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The concept of authority is central to Bill Gothard’s teachings. So much so, that I remember performing a coronation ceremony crowning my dad “king” of our family as a Wisdom Booklet project. I was 16 at the time, and struggling with authority being defined as dad’s complete control over every aspect of my life. My father determined not only what was modest, but also which outfit was appropriate for most occasions where his children were seen in public. The standard was not modesty, but rather, his preference. I don’t remember my mother purchasing a single piece of clothing; dad bought it all and brought it home for her. I struggled to buy her Christmas gifts, as I had no idea what she liked. Considerable time passed with her deferring this basic choice, and soon she truly had no idea what she wanted. She only knew what pleased my father.
My mother had become a Christian at the age of 22. Her discipleship on the concept of submission consisted of Elizabeth Rice Handford’s book, “Me, Obey Him?” A single quotation from its pages is an apt summary: “The Scriptures say a woman must ignore her “feelings” about the will of God, and do what her husband says. She is to obey her husband as if he were God Himself. She can be as certain of God’s will, when her husband speaks, as if God had spoken audibly from Heaven!” The book had been a gift from her pastor’s wife. For decades it was the go-to book on “godly submission”, passed around in fundamental circles like a treasure that would negate the need for marital counseling and guarantee conjugal bliss.
It is no coincidence that the Institute in Basic Life Principles (IBLP) and The Advanced Training Institute (ATI) rose to such prominence in the same time period.
Submissive wives, in their misplaced desire to be in the will of God, never questioned the scriptural basis for the path their husbands chose. After all, his voice was the voice of God. Conservative Christian leaders failed to call out the inaccuracies, opting instead to be grateful for the counterbalance to the feminist movement it provided. Like the widow who gave her last two mites to a God who didn’t demand it via a religious system that scorned her, women everywhere suffered in silence, giving rise to unprecedented patrio-centricity and an “umbrella of protection” perched atop an iron rod. My mother believed with all her heart that this type of submission was the only way to please God.
In 2004, No Greater Joy ministries echoed this idea, recycling it in a book entitled, “Created to Be His Help Meet: Discover How God Can Make Your Marriage Glorious.” Across America, submissive mothers and well-meaning pastor’s wives bequeathed to the next generation this secret to a peaceful marriage. But is peace at any price really peace? Are wives truly acting as a help [fit] for their husband by not calling out the unscriptural nature of legalistic control?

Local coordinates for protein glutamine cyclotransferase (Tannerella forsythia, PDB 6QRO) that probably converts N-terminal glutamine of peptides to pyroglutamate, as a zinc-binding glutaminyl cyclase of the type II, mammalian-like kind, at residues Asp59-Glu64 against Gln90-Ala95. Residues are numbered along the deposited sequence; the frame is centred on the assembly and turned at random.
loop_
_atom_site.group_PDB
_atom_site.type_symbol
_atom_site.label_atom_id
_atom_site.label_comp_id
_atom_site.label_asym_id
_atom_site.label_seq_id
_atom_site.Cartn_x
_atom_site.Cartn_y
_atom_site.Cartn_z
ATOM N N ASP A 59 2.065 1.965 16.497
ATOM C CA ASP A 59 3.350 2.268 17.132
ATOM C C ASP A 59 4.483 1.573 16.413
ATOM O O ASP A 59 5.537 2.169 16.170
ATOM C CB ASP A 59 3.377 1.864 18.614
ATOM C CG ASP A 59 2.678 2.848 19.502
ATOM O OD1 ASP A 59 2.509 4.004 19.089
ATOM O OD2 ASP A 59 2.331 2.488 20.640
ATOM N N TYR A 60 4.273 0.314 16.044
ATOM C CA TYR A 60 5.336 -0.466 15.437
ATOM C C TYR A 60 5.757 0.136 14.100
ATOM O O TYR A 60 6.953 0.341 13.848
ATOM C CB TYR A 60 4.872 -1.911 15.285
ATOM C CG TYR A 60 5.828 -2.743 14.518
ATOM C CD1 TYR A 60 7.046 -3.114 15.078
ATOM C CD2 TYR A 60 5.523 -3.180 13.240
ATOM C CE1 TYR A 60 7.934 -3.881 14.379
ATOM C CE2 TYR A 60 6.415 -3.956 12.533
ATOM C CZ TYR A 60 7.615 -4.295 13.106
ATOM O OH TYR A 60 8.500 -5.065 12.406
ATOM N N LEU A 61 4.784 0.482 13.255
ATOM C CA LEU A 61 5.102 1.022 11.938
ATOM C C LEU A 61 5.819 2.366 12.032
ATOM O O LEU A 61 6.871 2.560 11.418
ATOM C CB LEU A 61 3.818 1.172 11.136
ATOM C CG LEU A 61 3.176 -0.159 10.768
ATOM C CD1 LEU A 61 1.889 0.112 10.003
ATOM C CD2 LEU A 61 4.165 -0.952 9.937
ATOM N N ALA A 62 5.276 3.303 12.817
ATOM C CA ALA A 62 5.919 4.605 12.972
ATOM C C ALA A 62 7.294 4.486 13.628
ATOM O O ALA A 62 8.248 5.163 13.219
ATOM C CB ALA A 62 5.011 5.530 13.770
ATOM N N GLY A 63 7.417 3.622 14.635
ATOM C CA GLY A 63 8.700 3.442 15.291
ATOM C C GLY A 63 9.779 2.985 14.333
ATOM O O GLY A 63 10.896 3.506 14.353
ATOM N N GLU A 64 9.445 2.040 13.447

Women with the backbone to disagree with Mrs. Pearl’s equating of submission and obedience were swiftly discredited, often labeled “Jezebels” and shamed into repentance for their pride and rebellion. In a later article, “Becoming a Multi-Colored Girl”, published on August 15, 2011, Mrs. Pearl makes a revealing statement. She declares, “As Adam was created in God’s image, Eve was created in Adam’s image. God could have shaped two clay figures and breathed life into both, but he chose to take the woman from the man’s own flesh and bone. I have come to see that tiered process as very significant, making it consistent with nature that the woman should be the helper in the chain of command.” This theological statement revealed what her instruction has said all along; that women are not an expression of the unfathomably complex aspect of God, but rather a creature ranking somewhere in the food chain between men and animals.
Where is the outrage?! Where is the indignation by Christian leaders at this inaccurate representation of God?! Is it any wonder that patrio-centricity has crept across all denominational lines? Any wonder that countless unmarried adult women have forsaken the example of godly women like Elisabeth Elliot and Amy Carmichael to become part of the stay at home daughter phenomenon?
That a prominent “support ministry” of families proclaims that women do not have a biblical right to vote? It is actually not surprising. Behind every modern day Pharisee is a woman who silently nods and smiles. Absolute power corrupts absolutely, and never faster than when all parties believe it divinely sanctioned.
Despite the inevitable consequences of twisting scripture, “Created to Be His Help Meet” has ranked far higher than it should on Amazon.com in the marriage and family category for eight long years, endorsed by the silence of fundamental leaders. Then recently, out of the blue, something wonderful happened. Tim Challies, one of the most widely read, conservative, Christian bloggers in cyberspace and author of “The Discipline of Spiritual Discernment”, did something remarkable.
Here is his review of “Created to Be His Help Meet”, Part 1.
Part 2 may be found here:
May all my sisters who keep a copy of this heretical volume on their nightstands under their Bibles hear the truth. And may it set them free.
Thank you, Mr. Challies, for being brave enough to call out the error. I pray you are only the first of many to do so.
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